ight, now. You know a lot about music. I want to ask you a question… come with me.
I want to take you to this really neat place I’ve found. Let’s call it the Totally Democratic Bar. The beer is great: good selection, cheap mixers, excellent food and bar snacks and the staff seem to know what they are doing. The place is filled with loadsa right-on interesting hip dudes, seriously cool lighting and the vibe is hot… at least it says so in this free trendy Places To Be Seen guide.
And here’s the clincher… it says on the chalk board outside that they’ve got LIVE MUSIC! Oh yeah, Give Me A High Five! Let’s Party!
OK so far? Just down this side street, follow that rather worrying and insistent bass drum noise and the wailing guitar feedback. Free admission? Just gets better, my friend. Mine’s two pints of Old Fred’s Armpit and I’ll have some of those really expensive crisps in an arty bag. No change from a Tenner? WTF?
Do you know this group playing? Nope? Neither do I. They seem to have a lot of their mates and relations here judging by all the children shape-throwing at the front.
OK. Settle back, my friends. The beer is fine and the bar staff are indeed pretty good – but….
Rather quickly we exchange glances and our eyebrows move in unison. The band is awful. Terrible. Unspeakably bad. They are hopeless. They are so bad I can’t even recognise the cover they said they were playing. They are also dialled to Eleven. The singer is out of tune. The three chords the band are playing seem to be the wrong three and the beserker drummer’s mother should not have let him out of his bedroom.
Let’s hang on a bit and see if they get better. Go on, you know you want to.
Sorry. I don’t think I can do this. My ears are bleeding. I fear I am being fatally damaged in the taste department. I can no longer think coherently as this sound has damaged my hearing brain. I’d rather listen to a mash-up of Lee Marvin’s ‘Wand’rin’ Star’ and Richard Harris’s ‘MacArthur Park’ done by Tiny Tim than listen to this stuff. My grandad did an accordion version of ‘Donald, Where’s your Troosers?’ that’s better than this. I am too young for the seventh circle of hell.
But we do nothing. They don’t stop. We say nothing.
Often we will vote with our feet and move on. Occasionally, we will mutter and grimace to the barman who will nod in sympathetic agreement and give us a Gallic shrug. It is, after all, The Totally Democratic Bar and that’s not his Department.
Why do we do that? Why does no one get up and stop them? In parts of the U.S we would lob our beer bottles onto the stage (or at the pre-emptive chicken wire). Once in France I saw a punter walk on stage, to huge applause, and unplug the amps. On a football terrace they would get twenty-three verses of ‘You’re Crap and We’re Not Paying’. Even in Milan nowadays the opera fans boo rubbish when they hear it.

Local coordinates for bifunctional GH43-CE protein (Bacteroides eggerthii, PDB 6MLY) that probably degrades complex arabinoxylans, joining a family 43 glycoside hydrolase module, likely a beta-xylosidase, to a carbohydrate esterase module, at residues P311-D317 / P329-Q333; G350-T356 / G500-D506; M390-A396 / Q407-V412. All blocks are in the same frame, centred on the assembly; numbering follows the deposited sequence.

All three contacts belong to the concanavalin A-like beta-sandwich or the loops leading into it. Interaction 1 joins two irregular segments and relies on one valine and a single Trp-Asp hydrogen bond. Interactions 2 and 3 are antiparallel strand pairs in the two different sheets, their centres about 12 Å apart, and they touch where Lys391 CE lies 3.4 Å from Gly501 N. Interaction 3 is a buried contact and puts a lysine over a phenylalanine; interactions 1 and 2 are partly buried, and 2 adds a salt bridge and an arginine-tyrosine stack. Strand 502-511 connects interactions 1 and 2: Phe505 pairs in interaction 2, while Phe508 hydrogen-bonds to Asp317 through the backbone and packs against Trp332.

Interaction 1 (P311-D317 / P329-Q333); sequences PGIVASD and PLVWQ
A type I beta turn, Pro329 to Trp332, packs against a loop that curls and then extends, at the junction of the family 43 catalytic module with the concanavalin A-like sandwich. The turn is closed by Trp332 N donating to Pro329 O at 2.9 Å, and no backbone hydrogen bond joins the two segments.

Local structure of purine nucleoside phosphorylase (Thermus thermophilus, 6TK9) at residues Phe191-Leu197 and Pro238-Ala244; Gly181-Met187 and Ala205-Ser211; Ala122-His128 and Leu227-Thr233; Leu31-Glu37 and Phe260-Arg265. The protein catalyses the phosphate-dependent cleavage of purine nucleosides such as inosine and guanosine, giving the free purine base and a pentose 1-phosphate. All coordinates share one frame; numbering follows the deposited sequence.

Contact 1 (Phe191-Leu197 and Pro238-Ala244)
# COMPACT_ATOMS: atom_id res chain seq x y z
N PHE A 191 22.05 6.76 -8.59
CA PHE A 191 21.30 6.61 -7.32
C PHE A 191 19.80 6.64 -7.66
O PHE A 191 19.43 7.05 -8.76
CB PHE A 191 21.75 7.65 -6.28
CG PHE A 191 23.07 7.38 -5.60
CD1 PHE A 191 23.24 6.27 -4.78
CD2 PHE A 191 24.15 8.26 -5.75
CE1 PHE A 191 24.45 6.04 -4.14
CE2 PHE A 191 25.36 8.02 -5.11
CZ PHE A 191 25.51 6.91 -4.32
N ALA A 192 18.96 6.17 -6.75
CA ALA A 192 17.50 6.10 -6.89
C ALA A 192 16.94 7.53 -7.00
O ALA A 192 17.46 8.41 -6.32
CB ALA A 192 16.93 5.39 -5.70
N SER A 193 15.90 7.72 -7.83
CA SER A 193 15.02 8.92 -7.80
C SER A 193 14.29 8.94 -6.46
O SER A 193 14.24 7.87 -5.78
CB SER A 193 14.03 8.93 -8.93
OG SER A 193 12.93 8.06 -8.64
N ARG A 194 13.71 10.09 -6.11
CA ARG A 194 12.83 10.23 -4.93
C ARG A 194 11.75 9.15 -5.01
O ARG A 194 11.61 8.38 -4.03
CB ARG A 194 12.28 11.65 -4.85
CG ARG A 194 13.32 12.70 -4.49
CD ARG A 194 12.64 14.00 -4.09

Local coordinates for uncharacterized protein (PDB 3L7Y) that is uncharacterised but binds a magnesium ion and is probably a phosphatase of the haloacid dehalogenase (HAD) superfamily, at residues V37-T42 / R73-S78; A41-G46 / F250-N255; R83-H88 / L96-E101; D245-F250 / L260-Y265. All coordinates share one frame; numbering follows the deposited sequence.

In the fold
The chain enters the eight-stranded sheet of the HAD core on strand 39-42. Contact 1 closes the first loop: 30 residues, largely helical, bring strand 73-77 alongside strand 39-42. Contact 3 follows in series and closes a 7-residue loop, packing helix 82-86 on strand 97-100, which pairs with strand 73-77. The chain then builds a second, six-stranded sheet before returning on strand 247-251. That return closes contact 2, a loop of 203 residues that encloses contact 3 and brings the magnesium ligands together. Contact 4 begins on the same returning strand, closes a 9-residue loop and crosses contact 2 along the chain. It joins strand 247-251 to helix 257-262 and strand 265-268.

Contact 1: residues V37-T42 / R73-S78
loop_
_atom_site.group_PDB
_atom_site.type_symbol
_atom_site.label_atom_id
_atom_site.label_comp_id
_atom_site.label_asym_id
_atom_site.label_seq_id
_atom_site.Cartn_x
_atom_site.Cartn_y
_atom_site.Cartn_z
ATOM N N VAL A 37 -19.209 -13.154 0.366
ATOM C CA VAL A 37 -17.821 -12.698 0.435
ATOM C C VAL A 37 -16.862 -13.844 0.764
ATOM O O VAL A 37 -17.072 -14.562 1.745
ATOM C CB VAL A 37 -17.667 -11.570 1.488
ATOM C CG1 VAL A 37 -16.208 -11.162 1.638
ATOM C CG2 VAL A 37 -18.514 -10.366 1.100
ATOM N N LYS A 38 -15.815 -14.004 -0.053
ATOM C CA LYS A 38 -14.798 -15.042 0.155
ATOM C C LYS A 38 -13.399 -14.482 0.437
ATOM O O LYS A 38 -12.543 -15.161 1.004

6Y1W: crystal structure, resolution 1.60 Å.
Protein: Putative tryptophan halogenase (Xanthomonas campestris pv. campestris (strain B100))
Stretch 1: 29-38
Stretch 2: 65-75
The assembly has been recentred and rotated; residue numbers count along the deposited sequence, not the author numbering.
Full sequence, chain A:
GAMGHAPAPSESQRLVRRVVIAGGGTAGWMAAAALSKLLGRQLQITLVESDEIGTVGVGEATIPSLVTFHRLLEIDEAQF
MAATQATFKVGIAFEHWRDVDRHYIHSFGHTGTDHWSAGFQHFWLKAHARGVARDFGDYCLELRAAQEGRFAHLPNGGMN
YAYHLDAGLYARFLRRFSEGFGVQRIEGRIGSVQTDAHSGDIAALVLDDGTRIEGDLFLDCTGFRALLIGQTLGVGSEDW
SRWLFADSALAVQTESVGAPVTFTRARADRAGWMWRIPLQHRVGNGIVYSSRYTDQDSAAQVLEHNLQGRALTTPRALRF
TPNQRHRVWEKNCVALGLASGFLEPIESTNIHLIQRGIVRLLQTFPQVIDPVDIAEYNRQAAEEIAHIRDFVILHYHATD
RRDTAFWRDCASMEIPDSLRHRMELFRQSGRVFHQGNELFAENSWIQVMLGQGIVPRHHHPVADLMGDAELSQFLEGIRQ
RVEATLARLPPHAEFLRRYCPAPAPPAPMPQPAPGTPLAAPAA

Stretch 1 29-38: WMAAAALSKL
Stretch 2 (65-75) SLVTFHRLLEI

Here in the Totally Democratic Bar, we just continue to be Britishly Phlegmatic. I did once attend a gig at the Royal College of Art where everyone piled on stage and had a fight… but that was an early Clash gig and it was part of the performance. Now, I fear the norm has become ‘grin and bear it then move on’.
We have or lauded sense of Fair Play. Every musician has to start somewhere. Why offend someone when you have the option of ignoring them? It’s easy for our esteemed radio DJs – if it’s bad, (or even just not very good) it doesn’t get played. It’s not too difficult for reviewers either… you have to kiss a lot of frogs that come through your letterbox or appear on a small stage at a festival, but you don’t have to review them. Move on, tomorrow is another day and nobody dies.
Now wait a minute. Maybe you should try and advise them. Would it be better to have a quiet word and tell them to get some vocal tuition, some instrument lessons, to go away and not come back until they are through the worst? How damaged would you be if you were giving it your all, in the confident and possibly misguided belief that you were good, and someone told you not to bother? The argument goes that, if it were someone whose view you respected, that would be OK – but what if it’s just someone from the audience and you had no idea who they were? Not so easy, eh?
The blues world is, for the most part, extraordinarily tolerant. We like to give everyone a break, a decent hearing, a proper go, all in the knowledge that practise and talent have together continually polished and honed the goods. We have seen the emergence of stars who never fail to deliver on a public stage. You know them well, you remember their faltering first steps and you can list them as I write.
That, though, does not solve the problem of the genuinely deluded: those people who have been thrust forward by their friends and relations into an X Factor/live performance dream that doesn’t and couldn’t possibly exist for them – because they are just no good. The gap between the pretend bedroom microphone, the karaoke bar, the cruise ship and the real live attentive and knowledgeable audience is a million miles and will never be bridged.
(Half Deaf Clatch – waaaaay over on the right side of the talent gap)
Perhaps you are one of those special people who feel they have a mission to put others out of their misery, however much pain is inflicted. ‘It’s for their own good’ you will say. Nul Points, sunshine, you’re rubbish. There’s the Door. Please don’t cry. Next.
There are not many of us who can, or even want to do that. I suspect that for most of us The Quiet Life and Moving On are the chosen options, even if that means a lot of very average bands and soloists will carry on in the belief that they are special. Is that such a bad thing if you don’t have to listen to them? Surely, market forces will prevail and eventually they will fail. In the meantime – you go over and tell them. No, you go. No, I’m not going to… that would be unfair and I don’t want to upset anybody.
Let’s just go to another bar….